It's been 10 years since Balanced Audio Technology (BAT) introduced their first products: the VK-5 line-stage preamplifier and the VK-60 power amplifier. (I reviewed both in the December 1995 Stereophile, Vol.18 No.12.) The success of these and other BAT products has allowed designer Victor Khomenko (the "VK" of the model designations) and partner Steve Bednarski to quit their day jobs at Hewlett-Packard; they were joined by Geoff Poor as a partner to handle the sales end of the enterprise. BAT's current lineup includes several preamps, phono stages, a CD player, and tube as well as solid-state amplifiers. The top of BAT's preamp range is the VK-51SE, which costs $9000; their top tube power amp is the VK-150SE monoblock ($17,000/pair); if you want their best phono stage, the VK-P10 will set you back $8000.
Few topics will get audiophiles into an argument more readily than a discussion of the relative merits of tubed and solid-state equipment. A poll on the Stereophile website showed 53% of respondents choosing solid-state as their preferred amplifier design, while 38% indicated a preference for tubes—the remainder choosing "other," which presumably means digital amplifiers. (There has been no corresponding survey regarding preamplifier designs.) Opinions tend toward the dogmatic, with one respondent declaring "solid-state is more accurate," another stating unequivocally that "tubes sound closer to the real thing."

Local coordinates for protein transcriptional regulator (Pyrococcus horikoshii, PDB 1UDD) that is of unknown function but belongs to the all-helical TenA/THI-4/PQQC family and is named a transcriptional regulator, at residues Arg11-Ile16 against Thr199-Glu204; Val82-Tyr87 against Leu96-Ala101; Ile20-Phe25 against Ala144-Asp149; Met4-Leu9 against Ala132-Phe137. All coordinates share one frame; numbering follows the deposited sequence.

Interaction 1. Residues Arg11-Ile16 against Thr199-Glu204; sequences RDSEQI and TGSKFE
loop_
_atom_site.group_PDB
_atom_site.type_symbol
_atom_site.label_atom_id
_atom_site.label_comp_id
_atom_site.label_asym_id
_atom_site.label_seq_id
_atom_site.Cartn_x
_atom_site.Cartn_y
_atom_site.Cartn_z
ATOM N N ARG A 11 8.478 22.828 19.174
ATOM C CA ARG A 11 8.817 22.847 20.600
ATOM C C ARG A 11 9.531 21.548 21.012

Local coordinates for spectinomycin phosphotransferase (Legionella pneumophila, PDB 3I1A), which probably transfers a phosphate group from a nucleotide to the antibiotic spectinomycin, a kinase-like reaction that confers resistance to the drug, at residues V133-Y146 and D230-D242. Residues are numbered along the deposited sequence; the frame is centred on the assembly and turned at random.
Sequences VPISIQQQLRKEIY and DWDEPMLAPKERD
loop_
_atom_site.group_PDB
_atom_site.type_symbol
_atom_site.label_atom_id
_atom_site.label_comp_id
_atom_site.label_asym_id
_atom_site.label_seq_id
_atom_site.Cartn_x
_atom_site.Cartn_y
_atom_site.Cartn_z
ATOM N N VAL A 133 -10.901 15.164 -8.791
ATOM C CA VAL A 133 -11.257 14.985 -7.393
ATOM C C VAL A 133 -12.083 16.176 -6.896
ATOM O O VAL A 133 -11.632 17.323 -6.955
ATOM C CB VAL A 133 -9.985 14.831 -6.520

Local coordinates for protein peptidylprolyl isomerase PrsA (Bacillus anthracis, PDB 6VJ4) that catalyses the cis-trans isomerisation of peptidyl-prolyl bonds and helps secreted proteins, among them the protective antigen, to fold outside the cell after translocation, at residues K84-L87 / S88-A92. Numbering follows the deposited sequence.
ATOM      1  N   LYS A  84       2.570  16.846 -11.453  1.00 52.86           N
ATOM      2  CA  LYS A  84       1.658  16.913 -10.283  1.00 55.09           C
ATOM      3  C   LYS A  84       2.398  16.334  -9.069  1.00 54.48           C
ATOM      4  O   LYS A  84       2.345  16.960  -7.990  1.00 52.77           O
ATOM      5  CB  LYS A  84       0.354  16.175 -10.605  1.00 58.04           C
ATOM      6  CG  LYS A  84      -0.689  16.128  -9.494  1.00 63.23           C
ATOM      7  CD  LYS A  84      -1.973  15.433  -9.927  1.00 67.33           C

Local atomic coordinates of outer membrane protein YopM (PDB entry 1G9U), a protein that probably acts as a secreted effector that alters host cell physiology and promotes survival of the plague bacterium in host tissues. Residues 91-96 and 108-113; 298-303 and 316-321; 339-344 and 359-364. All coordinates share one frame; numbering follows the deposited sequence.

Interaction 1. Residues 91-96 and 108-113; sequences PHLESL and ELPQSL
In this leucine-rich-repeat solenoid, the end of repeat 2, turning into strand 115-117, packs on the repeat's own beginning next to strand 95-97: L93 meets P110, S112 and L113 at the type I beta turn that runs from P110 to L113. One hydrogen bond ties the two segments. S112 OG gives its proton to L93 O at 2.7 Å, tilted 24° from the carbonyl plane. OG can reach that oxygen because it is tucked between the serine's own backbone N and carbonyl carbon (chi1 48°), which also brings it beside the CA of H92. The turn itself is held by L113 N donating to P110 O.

How important is the use of balanced circuit typology in the design of preamplifiers and power amplifiers? Ask the top audio designers (I didn't, but just play along, okay?) and you'll get a wide variety of opinions. Some reject the balanced approach outright, arguing that it represents a needless duplication of circuit components, and that better results can be achieved if the same attention and resources are devoted to perfecting a single-ended circuit. In his provocatively titled article "Balance: Benefit or Bluff?" (Stereophile, November 1994, p.77), Martin Colloms questioned the advantages of balanced designs, suggesting that while the results may be better in certain respects (eg, noise level), the reproduced sound may suffer in other, perhaps more important ways (eg, rhythm and dynamics).
Victor Khomenko, the "VK" of Balanced Audio Technology's VK-5 preamp and VK-60 amplifier, was born in St. Petersburg (then Leningrad), and grew up two blocks from the Svetlana tube factory. He attended the prestigious Leningrad Polytechnic Institute and received an M.S. in physics and electronics, specializing in electronic emissions. He spent his early working life in the Russian electronics industry, then emigrated to the US in 1979—with $400, a family, no home, and no job.
Everybody wants to get into the act. Pro Audio manufacturer Behringer had several iPod/iPhone audio accessories, including the nifty Soundscape Air ($129), which features wireless speakers (good for up to 8 hours of playing, up to 150 feet from the base unit) that utilize inductive (ie, wireless) charging.